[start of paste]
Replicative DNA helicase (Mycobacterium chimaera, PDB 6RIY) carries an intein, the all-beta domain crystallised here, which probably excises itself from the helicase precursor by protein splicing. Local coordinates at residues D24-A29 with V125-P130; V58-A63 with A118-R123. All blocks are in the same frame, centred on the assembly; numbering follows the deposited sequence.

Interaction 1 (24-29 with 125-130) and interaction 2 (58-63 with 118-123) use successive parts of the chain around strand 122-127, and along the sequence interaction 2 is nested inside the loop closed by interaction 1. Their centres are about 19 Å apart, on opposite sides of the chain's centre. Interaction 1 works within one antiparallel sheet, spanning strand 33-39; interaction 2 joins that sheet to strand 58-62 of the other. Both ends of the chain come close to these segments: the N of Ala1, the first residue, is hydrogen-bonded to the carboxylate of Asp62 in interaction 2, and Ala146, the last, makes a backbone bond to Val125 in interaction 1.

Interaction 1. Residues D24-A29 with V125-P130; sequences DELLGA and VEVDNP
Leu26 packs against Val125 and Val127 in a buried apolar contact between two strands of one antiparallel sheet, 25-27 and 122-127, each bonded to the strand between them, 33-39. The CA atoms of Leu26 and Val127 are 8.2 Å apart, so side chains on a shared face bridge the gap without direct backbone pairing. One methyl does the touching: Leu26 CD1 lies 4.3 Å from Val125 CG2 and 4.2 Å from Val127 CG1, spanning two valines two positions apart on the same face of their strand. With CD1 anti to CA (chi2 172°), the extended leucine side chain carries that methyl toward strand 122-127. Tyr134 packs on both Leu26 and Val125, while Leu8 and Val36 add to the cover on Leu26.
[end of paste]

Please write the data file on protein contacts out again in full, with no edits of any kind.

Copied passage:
Replicative DNA helicase (Mycobacterium chimaera, PDB 6RIY) carries an intein, the all-beta domain crystallised here, which probably excises itself from the helicase precursor by protein splicing. Local coordinates at residues D24-A29 with V125-P130; V58-A63 with A118-R123. All blocks are in the same frame, centred on the assembly; numbering follows the deposited sequence.

Interaction 1 (24-29 with 125-130) and interaction 2 (58-63 with 118-123) use successive parts of the chain around strand 122-127, and along the sequence interaction 2 is nested inside the loop closed by interaction 1. Their centres are about 19 Å apart, on opposite sides of the chain's centre. Interaction 1 works within one antiparallel sheet, spanning strand 33-39; interaction 2 joins that sheet to strand 58-62 of the other. Both ends of the chain come close to these segments: the N of Ala1, the first residue, is hydrogen-bonded to the carboxylate of Asp62 in interaction 2, and Ala146, the last, makes a backbone bond to Val125 in interaction 1.

Interaction 1. Residues D24-A29 with V125-P130; sequences DELLGA and VEVDNP
Leu26 packs against Val125 and Val127 in a buried apolar contact between two strands of one antiparallel sheet, 25-27 and 122-127, each bonded to the strand between them, 33-39. The CA atoms of Leu26 and Val127 are 8.2 Å apart, so side chains on a shared face bridge the gap without direct backbone pairing. One methyl does the touching: Leu26 CD1 lies 4.3 Å from Val125 CG2 and 4.2 Å from Val127 CG1, spanning two valines two positions apart on the same face of their strand. With CD1 anti to CA (chi2 172°), the extended leucine side chain carries that methyl toward strand 122-127. Tyr134 packs on both Leu26 and Val125, while Leu8 and Val36 add to the cover on Leu26.